A hundred feet of eighth graders

(A somewhat funky video I made in my hotel room in China)

Learning to draw is not like learning to drive.  You don’t have to master the fundamentals, take courses, pass tests, put thousands of dollars of equipment at risk.  You just have to start.

Drawing isn’t a learned skill so much as it’s a process of discovery that starts with skills you have had since you were a toddler. And that process requires a willingness to stretch and practice, things that can be scary or boring if you approach them with the wrong set of expectations.

One thing that has been reinforced with me over the past few weeks that I have spent drawing with kids is that the most crucial thing is to have fun. If you are all enjoying yourself and slopping ink and paint around, well, you want to keep it doing it. As as you do it, you encounter new situations, you have questions, you want to stretch. And that’s where a decent teacher can step in and show you how to make progress. You also start to feel more comfortable with what you are doing so you are willing to make mistakes and take new risks, and that’s how your adventures to new places begin.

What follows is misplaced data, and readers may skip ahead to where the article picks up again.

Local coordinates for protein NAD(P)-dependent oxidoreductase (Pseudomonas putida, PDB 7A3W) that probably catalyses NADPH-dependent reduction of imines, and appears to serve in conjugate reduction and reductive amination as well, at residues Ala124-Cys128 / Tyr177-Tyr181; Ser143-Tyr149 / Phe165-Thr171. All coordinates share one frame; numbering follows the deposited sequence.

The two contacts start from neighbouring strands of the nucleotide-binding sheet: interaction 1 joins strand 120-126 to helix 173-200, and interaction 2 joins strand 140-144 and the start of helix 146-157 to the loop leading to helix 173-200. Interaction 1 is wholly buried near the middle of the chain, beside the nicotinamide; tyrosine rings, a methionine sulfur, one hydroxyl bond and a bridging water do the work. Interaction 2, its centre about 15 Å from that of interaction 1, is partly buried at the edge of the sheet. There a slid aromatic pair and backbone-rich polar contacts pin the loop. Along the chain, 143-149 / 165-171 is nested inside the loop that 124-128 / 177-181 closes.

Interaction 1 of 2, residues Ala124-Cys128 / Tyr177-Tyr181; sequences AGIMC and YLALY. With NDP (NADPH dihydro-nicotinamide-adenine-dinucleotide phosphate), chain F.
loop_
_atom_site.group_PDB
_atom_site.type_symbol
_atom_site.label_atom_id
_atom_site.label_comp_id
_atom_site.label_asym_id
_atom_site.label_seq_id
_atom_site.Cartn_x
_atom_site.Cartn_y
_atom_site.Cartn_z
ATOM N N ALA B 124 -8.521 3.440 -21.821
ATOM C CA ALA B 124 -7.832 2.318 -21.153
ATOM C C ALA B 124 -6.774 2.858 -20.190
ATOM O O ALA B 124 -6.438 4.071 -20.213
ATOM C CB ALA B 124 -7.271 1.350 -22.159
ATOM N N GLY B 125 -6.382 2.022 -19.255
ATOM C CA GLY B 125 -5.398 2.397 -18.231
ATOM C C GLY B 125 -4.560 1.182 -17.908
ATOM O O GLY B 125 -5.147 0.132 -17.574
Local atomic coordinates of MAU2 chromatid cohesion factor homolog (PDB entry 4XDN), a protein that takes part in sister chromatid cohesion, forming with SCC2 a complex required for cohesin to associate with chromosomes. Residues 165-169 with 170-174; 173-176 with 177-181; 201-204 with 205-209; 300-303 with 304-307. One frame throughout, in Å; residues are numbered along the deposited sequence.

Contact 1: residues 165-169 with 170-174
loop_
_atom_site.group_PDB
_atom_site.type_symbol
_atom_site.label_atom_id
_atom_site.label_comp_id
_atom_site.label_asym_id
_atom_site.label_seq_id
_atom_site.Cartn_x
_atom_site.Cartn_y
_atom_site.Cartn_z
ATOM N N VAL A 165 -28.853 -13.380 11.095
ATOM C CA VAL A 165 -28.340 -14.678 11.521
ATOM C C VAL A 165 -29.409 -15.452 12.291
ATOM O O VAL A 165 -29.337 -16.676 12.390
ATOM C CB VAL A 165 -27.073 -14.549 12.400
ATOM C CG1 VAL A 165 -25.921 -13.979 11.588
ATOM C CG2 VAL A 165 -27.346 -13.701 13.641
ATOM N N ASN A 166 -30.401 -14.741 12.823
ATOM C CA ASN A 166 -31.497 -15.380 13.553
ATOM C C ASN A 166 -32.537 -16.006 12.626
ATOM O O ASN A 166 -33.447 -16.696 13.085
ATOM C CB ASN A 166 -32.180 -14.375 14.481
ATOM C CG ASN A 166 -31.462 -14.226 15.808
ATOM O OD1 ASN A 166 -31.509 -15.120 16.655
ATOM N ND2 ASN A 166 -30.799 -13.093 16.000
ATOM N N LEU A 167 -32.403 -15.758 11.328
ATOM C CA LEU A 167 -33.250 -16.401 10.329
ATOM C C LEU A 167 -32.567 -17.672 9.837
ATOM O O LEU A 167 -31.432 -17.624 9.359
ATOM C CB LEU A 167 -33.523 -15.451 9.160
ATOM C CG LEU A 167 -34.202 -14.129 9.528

We all need to accept that creativity is not about immediately achieving some sort of awesome finished piece; it’s an exploration of discovery, not a straight-line commute to Perfection.

Of course, this insight isn’t just for junior high. It’s the core idea behind Sketchbook Skool: having new experiences, having fun, exploring with friends, and having opportunities to grow. Speaking of which, the new semester is about to begin. I assume you have already signed up, but if not, get over to our site and enroll.